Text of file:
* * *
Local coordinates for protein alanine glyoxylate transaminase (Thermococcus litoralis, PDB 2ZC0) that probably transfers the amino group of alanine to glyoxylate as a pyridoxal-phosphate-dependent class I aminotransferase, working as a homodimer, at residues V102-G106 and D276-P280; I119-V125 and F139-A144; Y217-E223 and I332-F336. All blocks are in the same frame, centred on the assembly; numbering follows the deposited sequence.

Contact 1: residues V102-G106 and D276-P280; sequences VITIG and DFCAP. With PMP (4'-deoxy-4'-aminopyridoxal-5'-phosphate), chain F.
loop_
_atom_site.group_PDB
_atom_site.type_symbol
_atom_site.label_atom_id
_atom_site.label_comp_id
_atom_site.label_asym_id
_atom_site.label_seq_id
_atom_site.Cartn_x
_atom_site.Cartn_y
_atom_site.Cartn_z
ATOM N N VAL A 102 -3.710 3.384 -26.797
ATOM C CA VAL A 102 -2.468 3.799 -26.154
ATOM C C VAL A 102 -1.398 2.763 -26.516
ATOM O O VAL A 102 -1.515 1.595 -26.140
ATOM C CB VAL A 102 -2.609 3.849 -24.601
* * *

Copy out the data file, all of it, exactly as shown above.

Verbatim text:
Local coordinates for protein alanine glyoxylate transaminase (Thermococcus litoralis, PDB 2ZC0) that probably transfers the amino group of alanine to glyoxylate as a pyridoxal-phosphate-dependent class I aminotransferase, working as a homodimer, at residues V102-G106 and D276-P280; I119-V125 and F139-A144; Y217-E223 and I332-F336. All blocks are in the same frame, centred on the assembly; numbering follows the deposited sequence.

Contact 1: residues V102-G106 and D276-P280; sequences VITIG and DFCAP. With PMP (4'-deoxy-4'-aminopyridoxal-5'-phosphate), chain F.
loop_
_atom_site.group_PDB
_atom_site.type_symbol
_atom_site.label_atom_id
_atom_site.label_comp_id
_atom_site.label_asym_id
_atom_site.label_seq_id
_atom_site.Cartn_x
_atom_site.Cartn_y
_atom_site.Cartn_z
ATOM N N VAL A 102 -3.710 3.384 -26.797
ATOM C CA VAL A 102 -2.468 3.799 -26.154
ATOM C C VAL A 102 -1.398 2.763 -26.516
ATOM O O VAL A 102 -1.515 1.595 -26.140
ATOM C CB VAL A 102 -2.609 3.849 -24.601